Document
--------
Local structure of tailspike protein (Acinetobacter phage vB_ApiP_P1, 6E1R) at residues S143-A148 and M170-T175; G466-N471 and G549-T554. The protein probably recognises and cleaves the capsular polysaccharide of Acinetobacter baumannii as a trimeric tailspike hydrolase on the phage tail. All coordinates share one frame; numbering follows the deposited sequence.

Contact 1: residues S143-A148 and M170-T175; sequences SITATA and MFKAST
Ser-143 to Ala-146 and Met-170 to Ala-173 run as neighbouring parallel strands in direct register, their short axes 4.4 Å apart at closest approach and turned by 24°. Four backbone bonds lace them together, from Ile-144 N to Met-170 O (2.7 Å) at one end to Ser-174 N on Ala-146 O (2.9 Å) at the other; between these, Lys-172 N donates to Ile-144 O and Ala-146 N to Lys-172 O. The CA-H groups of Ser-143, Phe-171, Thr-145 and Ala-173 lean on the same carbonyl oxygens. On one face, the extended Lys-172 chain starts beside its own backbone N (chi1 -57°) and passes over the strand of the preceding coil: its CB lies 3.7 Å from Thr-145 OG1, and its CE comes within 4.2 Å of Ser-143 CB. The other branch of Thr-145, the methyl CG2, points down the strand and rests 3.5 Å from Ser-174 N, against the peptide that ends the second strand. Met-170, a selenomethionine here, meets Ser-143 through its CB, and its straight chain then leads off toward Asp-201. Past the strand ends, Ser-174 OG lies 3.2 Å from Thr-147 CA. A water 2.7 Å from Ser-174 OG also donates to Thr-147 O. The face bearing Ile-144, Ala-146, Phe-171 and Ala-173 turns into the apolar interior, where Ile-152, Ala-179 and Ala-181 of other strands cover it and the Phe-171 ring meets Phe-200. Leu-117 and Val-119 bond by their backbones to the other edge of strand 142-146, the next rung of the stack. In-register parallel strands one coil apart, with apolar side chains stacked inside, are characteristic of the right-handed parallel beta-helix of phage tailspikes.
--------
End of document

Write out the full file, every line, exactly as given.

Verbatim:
Local structure of tailspike protein (Acinetobacter phage vB_ApiP_P1, 6E1R) at residues S143-A148 and M170-T175; G466-N471 and G549-T554. The protein probably recognises and cleaves the capsular polysaccharide of Acinetobacter baumannii as a trimeric tailspike hydrolase on the phage tail. All coordinates share one frame; numbering follows the deposited sequence.

Contact 1: residues S143-A148 and M170-T175; sequences SITATA and MFKAST
Ser-143 to Ala-146 and Met-170 to Ala-173 run as neighbouring parallel strands in direct register, their short axes 4.4 Å apart at closest approach and turned by 24°. Four backbone bonds lace them together, from Ile-144 N to Met-170 O (2.7 Å) at one end to Ser-174 N on Ala-146 O (2.9 Å) at the other; between these, Lys-172 N donates to Ile-144 O and Ala-146 N to Lys-172 O. The CA-H groups of Ser-143, Phe-171, Thr-145 and Ala-173 lean on the same carbonyl oxygens. On one face, the extended Lys-172 chain starts beside its own backbone N (chi1 -57°) and passes over the strand of the preceding coil: its CB lies 3.7 Å from Thr-145 OG1, and its CE comes within 4.2 Å of Ser-143 CB. The other branch of Thr-145, the methyl CG2, points down the strand and rests 3.5 Å from Ser-174 N, against the peptide that ends the second strand. Met-170, a selenomethionine here, meets Ser-143 through its CB, and its straight chain then leads off toward Asp-201. Past the strand ends, Ser-174 OG lies 3.2 Å from Thr-147 CA. A water 2.7 Å from Ser-174 OG also donates to Thr-147 O. The face bearing Ile-144, Ala-146, Phe-171 and Ala-173 turns into the apolar interior, where Ile-152, Ala-179 and Ala-181 of other strands cover it and the Phe-171 ring meets Phe-200. Leu-117 and Val-119 bond by their backbones to the other edge of strand 142-146, the next rung of the stack. In-register parallel strands one coil apart, with apolar side chains stacked inside, are characteristic of the right-handed parallel beta-helix of phage tailspikes.